Backstreet Boy AJ McLean On ‘DWTS’ Debut & Possibly Exploring His Sobriety Struggles Through Dance (Exclusive)

AJ McLean was just five when he discovered a life-changing love for dance – dabbling in tap, hip hop, contemporary, ballet and jazz, while dreaming of one day strutting his stuff alongside Michael Jackson.

“Dance is something I wanted to do even more than singing growing up,” he tells ET Canada. “I danced for eight years and my dream was to be a backup dancer for Michael Jackson or Janet Jackson. That was my goal. I sang and acted on the side because I was doing musical theatre, but dancing was my number one passion.”

Life took a different turn at 14-years-old, when McLean joined the Backstreet Boys, a gig which “gifted” him the opportunity to combine multiple talents – whether singing on albums, dancing on tour or acting in music videos.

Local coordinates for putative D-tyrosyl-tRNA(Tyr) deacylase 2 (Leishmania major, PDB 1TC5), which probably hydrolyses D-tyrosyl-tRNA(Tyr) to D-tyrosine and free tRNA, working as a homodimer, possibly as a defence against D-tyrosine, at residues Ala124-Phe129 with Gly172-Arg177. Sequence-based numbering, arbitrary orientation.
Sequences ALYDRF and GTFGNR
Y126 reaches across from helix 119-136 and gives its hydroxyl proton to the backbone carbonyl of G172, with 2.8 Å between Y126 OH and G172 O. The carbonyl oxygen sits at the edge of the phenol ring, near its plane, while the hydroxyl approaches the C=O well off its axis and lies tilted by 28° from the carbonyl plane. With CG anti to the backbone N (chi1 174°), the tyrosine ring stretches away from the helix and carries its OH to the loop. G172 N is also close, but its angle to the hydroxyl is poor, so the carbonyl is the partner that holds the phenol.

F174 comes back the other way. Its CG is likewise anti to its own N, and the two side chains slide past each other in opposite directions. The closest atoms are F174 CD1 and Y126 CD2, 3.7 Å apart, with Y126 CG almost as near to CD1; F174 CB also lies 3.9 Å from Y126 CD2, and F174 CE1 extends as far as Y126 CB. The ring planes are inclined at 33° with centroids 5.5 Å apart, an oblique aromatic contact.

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Now, 35 years on from his first ballet lesson, McLean, 42, will rest his award-winning vocals and bring dance back to the forefront as he makes his debut on “Dancing with the Stars”, jiving to Canadian musician The Weeknd’s “Blinding Lights” on Monday.

And, while his dance partner has not been confirmed (with fans guessing Cheryl Burke,) the two have rapidly formed a tightknit bond. “My reaction when I met her was, ‘Okay, that makes sense. I get it,’” he teases. “And, hers was, ‘Yay, yay, yay, yay!’ She was very happy. I was very happy because she’s an awesome performer. We’re already finishing each other’s sentences. We’re both talkers and both passionate about what we do, so it takes stress off me knowing there’s such a comfort level between us. I feel like I’ve known her all my life.”

Genuinely-close bonds are key in many successful “DWTS” partnerships given the intense amount of time, effort and intimacy required through the competition. Furthermore, many contestants experience powerful emotional journeys on the series, with celebrities previously having explored deeply-personal issues including grief and health setbacks through their performances.